Coronal Cells
The top image shows coronal cells as viewed from above by Stereo-B and SDO.The bottom image shows coronal cells as viewed almost simultaneously from the sides by Stereo-B and SDO / NASA

Scientists from the Naval Research Laboratory in Washington, DC, have discovered coronal cells on the sun's atmosphere using images from Nasa's Solar Dynamics Observatory (SDO).

Neil Sheeley, a solar scientist, noticed a pattern of cells with bright centres and dark boundaries occurring on the sun's atmosphere, the corona, while looking at the daily images of the sun.

Sheeley and his colleague Harry Warren used time-lapse sequences obtained from the three satellites, SDO and two Stereo (Solar Terrestrial Relations Observatory) spacecraft to track these cells around the sun.

They checked the images that were taken from various viewpoints and different places on the surface of the sun and observed from a fleet of Nasa spacecraft called the Heliophysics System Observatory.

The experts made the discovery of coronal cells, a cell pattern that occurs on the sun's surface, similar to the bubbles that rise to the top of boiling water higher up in the corona, which is normally dominated by bright loops and dark coronal holes, reported Nasa.

The coronal cells occur in areas between coronal holes - colder and less dense areas of the corona seen as dark regions in images - and "filament channels" which mark the boundaries between sections of upward-pointing magnetic fields and downward-pointing ones.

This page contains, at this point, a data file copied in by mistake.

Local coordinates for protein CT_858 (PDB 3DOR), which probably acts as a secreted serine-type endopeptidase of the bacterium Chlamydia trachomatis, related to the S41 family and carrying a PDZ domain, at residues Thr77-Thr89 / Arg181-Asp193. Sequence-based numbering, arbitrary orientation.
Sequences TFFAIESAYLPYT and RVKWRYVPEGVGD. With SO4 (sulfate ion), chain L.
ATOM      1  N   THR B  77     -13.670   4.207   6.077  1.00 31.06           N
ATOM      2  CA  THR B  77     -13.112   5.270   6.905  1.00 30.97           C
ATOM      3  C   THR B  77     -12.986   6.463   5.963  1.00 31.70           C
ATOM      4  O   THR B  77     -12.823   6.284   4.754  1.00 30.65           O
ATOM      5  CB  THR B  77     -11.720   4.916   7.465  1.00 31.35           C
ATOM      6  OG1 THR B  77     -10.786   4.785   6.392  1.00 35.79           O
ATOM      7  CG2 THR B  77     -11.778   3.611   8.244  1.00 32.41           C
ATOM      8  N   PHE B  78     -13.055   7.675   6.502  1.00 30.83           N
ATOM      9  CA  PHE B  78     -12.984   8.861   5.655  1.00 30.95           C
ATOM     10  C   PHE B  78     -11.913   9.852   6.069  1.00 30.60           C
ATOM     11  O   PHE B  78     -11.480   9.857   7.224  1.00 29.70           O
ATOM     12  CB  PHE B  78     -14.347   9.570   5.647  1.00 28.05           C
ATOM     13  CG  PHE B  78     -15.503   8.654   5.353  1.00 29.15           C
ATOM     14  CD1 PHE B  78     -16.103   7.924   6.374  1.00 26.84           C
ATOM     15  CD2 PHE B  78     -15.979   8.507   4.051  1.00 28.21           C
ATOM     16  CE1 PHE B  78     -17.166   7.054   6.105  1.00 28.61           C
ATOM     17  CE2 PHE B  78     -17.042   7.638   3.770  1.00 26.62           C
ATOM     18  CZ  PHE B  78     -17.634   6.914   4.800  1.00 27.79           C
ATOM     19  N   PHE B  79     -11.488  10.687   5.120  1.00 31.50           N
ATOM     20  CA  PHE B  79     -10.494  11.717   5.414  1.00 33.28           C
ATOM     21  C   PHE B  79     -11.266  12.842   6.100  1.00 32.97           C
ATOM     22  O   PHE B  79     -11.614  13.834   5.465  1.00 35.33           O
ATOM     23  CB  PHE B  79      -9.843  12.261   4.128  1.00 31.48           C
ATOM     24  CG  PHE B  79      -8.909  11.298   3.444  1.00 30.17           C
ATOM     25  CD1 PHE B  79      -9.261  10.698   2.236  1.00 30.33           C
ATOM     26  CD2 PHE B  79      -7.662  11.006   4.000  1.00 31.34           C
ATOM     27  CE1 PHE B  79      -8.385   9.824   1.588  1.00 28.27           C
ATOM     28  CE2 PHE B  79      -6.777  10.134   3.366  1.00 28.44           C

"We think the coronal cells look like flames shooting up, like candles on a birthday cake," says Sheeley.

"When you see them from the side, they look like flames. When you look at them straight down they look like cells. And we had a great way of checking this out, because we could look at them from the top and from the side at the same time using observations from SDO, Stereo-A, and Stereo-B," he added.

The scientists also studied the placement of the coronal cells relative to the complex magnetic fields of the sun's surface. They found the magnetic field was lying at the centre inside the cells, which clearly showed the distinction between coronal cells and super granules that also have a cell-like pattern but have magnetic fields at their edges.

Second, the scientists learned more about how the coronal cells were related to other structures on the sun, in their location between a coronal hole and a nearby filament channel. They noted that the coronal cells appeared when adjacent coronal holes closed and disappeared when the holes opened, suggesting that the holes and cells share the same magnetic structure.

"Sometimes the cells were gone forever, and sometimes they would reappear exactly as they were," said Sheeley.

"So this means we need to figure out what's blowing out the candles on the birthday cake and re-lighting them. It's possible that this coronal cell structure is the same structure that exists inside the coronal holes - but they're visible to us when the magnetic fields are closed and not visible when the magnetic fields are open," he said.

The scientists believe that the evolution of coronal cells may help them understand the magnetic changes at coronal-hole boundaries and their effects on the solar wind and earth's space weather.

The study has been published in The Astrophysical Journal

Check below video that shows the changes of a coronal cell region as solar rotation carries it across the solar disk as seen with Nasa's Stereo-B spacecraft.